Mary treats us to homemade tangerine lemonade. Meanwhile, Antonis serves us a traditional breakfast of fried eggs, Lountza (pork tenderloin cured in red wine), warm bread, red tomatoes, and homemade jams. Everything is pure and fresh.
On our way, we encounter Kyriakos, owner of The Old Coffee Shop, who invites us in. A former artisan baker in Larnaka, he decided to drop everything to open a new place in Maroni. “At the moment, I’m only open on weekends, but gradually I’ll include more days. I focus on coffee, wine and assorted platters, but I also serve breakfast early on Sundays.” Kyriakos keeps a library in the yard. He notices me examining his books and says, “I’ve boxes full of more that will find a home here.”
A few metres away, in Piazza Maroni, owner Maria has already set out a variety of freshly-baked wood-oven pizzas on a table. Though she serves classic Cypriot dishes and grilled fare, her pizza is what shines for its quality and flavour.
Establishing and progressing the Women’s Association of Rural Larnaka are among the notable achievements of the ever-busy, Anna. From early morning at the Experiential Workshops Centre in Agios Theodoros, Georgia, Mrs Andri, Mrs Panagiota, and Mrs Paraskevi work making traditional goods. Mrs Andri has laid out her embroideries on a table for the photographer. Nearby, Mrs Paraskevi and Mrs Panagiota have started making Sklinitzi and other traditional pasta. “Our association is vibrant, and anyone can participate freely. We hold workshops teaching cooking, jam-making, vegan cuisine, and embroidery. People have embraced them all. There are over 40 workshops, and we regularly organise open-air markets offering our products,” Anna tells us. “Women from 18 local communities give their all to preserve our traditions.” We sample Anastasia’s soy-vegan Afelias fillets, and they are unexpectedly delicious! Panagiota bids us farewell, singing Tsiattisto – a ditty about spaghetti. We depart for Anafotida, our final destination.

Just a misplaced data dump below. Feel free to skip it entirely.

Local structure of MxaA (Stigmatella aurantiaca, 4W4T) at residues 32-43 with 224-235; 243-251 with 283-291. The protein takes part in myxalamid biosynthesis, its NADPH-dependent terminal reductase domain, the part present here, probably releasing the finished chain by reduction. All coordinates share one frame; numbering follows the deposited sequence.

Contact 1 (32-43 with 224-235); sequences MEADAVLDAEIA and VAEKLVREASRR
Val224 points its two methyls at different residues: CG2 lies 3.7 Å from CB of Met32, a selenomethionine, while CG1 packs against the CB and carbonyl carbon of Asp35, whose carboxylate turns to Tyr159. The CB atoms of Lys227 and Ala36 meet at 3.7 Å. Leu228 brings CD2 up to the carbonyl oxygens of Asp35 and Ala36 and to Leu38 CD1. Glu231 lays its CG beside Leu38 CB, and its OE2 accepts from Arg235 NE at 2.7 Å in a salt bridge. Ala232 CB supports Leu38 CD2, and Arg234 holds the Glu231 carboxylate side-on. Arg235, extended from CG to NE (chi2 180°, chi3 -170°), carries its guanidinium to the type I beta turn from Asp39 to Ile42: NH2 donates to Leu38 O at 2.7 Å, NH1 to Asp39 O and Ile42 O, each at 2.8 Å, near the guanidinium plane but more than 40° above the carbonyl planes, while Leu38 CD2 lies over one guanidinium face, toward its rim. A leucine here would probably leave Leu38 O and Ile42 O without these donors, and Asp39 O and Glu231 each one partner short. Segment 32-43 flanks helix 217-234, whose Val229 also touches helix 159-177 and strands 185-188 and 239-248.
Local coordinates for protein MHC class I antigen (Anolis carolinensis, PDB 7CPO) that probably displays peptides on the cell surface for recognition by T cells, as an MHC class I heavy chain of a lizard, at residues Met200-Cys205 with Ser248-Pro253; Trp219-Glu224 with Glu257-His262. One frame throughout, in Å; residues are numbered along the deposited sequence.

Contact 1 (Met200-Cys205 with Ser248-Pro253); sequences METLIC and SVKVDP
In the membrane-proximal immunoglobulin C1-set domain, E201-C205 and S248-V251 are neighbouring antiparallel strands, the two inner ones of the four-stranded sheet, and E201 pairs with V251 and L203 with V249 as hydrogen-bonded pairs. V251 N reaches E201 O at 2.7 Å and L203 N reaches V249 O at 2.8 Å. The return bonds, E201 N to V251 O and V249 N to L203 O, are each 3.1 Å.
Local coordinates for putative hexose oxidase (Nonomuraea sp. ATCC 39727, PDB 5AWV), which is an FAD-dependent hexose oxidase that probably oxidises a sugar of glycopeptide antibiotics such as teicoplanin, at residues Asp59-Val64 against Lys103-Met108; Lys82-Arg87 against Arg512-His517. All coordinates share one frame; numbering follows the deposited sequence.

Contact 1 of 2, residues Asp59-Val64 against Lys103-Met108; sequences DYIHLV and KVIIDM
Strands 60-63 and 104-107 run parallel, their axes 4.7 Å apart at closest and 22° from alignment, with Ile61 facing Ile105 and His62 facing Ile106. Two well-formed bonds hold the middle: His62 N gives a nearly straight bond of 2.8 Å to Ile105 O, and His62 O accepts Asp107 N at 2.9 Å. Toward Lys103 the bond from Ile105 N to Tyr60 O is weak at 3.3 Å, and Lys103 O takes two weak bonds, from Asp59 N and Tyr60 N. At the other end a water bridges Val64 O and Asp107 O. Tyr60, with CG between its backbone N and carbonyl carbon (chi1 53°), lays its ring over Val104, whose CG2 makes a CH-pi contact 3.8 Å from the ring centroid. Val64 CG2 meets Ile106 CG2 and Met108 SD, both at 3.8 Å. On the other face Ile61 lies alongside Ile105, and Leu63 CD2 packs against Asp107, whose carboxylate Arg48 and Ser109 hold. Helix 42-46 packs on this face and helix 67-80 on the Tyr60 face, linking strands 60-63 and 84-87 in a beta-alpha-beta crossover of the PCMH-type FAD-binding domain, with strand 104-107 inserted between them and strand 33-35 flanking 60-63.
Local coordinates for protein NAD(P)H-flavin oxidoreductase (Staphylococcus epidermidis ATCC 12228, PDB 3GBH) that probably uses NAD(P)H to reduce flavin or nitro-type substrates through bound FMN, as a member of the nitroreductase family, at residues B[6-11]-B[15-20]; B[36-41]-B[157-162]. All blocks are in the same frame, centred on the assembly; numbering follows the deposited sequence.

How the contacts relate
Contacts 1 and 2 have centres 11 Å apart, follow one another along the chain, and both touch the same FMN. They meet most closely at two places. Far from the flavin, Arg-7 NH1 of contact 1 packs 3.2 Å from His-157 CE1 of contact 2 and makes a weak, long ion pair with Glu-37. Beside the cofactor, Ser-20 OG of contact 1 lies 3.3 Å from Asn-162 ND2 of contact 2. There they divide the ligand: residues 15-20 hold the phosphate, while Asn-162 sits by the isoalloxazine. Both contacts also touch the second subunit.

A Village Bathed in Light
“Anafotia – that’s what we call it here,” says Mr Stavros Karagiorgis, the leader in the community of Anafotida, upon arriving at his home. “The village takes its name for the light that bathes it throughout the day,” he explains. Various treats await us at his table: fresh-hot Palouzes (pudding made from grape juice) and Soutzoukos (a grape-flavoured chewy sweet). Accompanying these are glasses of iced Zivania, a pomace brandy. All are homemade. Together with his wife, Chrystalla, they make the most of their vineyards by applying knowledge handed down through generations of family. “For now, our home is our workshop, but we’ll soon have a certified business to enter the professional market. Meanwhile, we treat our friends and acquaintances.”
Walking in the brightness of the village centre, I find unique vantage points at every corner. Café Aman, a traditional taverna and local hub, has been recognised on TripAdvisor on numerous occasions as one of the best Mediterranean eateries in the region. “Their meatballs and beer-batter fried, cheese-stuffed zucchini blossoms are incredible,” says Anna, then mentions that it’s necessary to book a table at least two weeks in advance.
We stop at the church of Agia Fotini, and Silvio arranges for a group photo with the village spread out behind us. Before leaving, Mr Stavros loads us with bags full of grapes and sweets. Driving away, I turn down the car radio to hear the sea lapping against the shore, astonished by the beauty inherent in such simple places and humble people.